Pro-independence politicians have parked furore after saying it was impossible to understand why a Christian would support a right-wing political party
-By RYAN MCDOUGALL
As part of the SNP conference, Christians for Independence hosted a fringe event in the Crowne Plaza hotel on October 8 where Alison Dickie, SNP councillor for Edinburgh Southside Newington, told attendees: “I have not an ounce of understanding, how anyone, never mind Christians, could vote for a right-wing political party.”
The remarks have been criticised by Scottish Conservative MSP Donald Cameron. “The real shame here is two politicians using their faith to score petty and utterly inaccurate political points,” he said.
Mrs Dickie, a teacher and the wife of a Baptist minister, said her local community was threatened by ‘a growing politics that’s very much right-wing.’
“It’s people without the understanding that life isn’t always that straightforward, people who believe that poverty is a choice that people make, and those that believe that the market and wealth still drips down equally to everyone,” she said. “And these are people who don’t know, or don’t want to know, the stories that I know from the classroom. The jacket that never comes out of the wash, the look of hunger across tired eyes, the school trip that would always be even just a pound out of reach. So around our doors and around our schools, I’m increasingly horrified by these right-wing voices.”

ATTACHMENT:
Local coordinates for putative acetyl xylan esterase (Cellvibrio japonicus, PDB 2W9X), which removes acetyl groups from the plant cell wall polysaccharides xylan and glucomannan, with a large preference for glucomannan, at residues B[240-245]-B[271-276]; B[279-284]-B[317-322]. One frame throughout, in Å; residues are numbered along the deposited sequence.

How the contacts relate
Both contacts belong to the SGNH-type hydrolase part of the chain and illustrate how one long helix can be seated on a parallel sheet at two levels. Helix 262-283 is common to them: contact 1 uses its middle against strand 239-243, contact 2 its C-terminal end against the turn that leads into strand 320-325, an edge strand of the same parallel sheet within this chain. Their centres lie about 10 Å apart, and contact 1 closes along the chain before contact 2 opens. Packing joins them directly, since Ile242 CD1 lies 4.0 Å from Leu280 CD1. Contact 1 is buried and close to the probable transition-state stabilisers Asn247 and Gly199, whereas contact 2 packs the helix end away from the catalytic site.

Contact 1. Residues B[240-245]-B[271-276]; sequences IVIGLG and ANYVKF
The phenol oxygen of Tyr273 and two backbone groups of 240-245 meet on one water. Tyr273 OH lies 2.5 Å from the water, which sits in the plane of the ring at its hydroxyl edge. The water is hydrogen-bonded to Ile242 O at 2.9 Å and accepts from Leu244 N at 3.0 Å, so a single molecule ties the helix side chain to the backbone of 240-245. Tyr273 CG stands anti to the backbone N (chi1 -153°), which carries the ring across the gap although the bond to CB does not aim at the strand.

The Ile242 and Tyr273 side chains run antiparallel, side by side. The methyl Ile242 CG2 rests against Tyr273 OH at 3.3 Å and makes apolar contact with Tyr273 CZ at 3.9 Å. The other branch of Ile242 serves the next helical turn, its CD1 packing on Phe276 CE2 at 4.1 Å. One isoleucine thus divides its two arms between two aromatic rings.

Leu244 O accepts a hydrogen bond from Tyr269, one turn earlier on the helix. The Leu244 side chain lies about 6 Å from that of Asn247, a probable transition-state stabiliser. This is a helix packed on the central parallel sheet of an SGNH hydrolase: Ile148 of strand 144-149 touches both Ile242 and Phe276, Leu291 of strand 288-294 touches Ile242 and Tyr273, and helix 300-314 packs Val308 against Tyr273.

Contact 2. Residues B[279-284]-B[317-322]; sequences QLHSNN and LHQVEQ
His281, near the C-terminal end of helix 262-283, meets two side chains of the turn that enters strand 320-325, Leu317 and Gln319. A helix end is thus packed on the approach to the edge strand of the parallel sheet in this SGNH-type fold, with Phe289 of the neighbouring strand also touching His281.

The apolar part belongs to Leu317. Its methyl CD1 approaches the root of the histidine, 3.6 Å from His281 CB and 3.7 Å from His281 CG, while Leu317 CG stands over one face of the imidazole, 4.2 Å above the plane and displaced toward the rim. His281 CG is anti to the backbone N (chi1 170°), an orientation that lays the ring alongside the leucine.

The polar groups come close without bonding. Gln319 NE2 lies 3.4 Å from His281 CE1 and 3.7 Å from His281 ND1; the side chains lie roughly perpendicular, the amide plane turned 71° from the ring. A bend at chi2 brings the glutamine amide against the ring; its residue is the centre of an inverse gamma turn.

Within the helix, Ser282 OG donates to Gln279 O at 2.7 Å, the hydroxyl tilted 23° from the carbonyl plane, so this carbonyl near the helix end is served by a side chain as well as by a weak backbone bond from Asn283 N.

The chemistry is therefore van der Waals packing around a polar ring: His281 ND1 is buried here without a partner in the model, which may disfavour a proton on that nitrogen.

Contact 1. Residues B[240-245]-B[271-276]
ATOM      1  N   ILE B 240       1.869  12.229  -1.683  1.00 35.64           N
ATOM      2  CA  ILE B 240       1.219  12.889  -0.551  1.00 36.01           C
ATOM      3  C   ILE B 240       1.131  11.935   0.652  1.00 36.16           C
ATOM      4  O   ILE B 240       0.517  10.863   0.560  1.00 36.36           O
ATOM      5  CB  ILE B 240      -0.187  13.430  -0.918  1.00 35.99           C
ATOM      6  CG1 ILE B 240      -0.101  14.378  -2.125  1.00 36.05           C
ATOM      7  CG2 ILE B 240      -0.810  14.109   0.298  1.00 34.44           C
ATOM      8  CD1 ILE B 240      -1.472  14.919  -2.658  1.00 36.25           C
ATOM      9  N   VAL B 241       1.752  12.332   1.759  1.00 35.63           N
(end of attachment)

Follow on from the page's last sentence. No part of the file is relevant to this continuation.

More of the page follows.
Her views were echoed by Green Party MSP and Church of Scotland member Ross Greer, who said he could not understand ‘how a Christian could get involved with the kind of politics that sees [a government] sanction people with disabilities.’
“What kind of Christian could get involved with the sort of politics that advocates we should pay people so little that they have to live below the poverty line?” he asked. “That always kind of confused me.”
Mr Cameron, the Scottish Conservative representative for the Highlands and Islands region, dismissed the comments.
“The very many Christians, and other people of faith, who voted Scottish Conservative at the last elections will be furious at these remarks,” he said. “Nationalists have to realise they don’t have a monopoly on Christianity. As a practicing Catholic, I find these remarks both wrong and insulting.”
Christians for Independence is a cross-party, multi-denominational group that formed in 2009.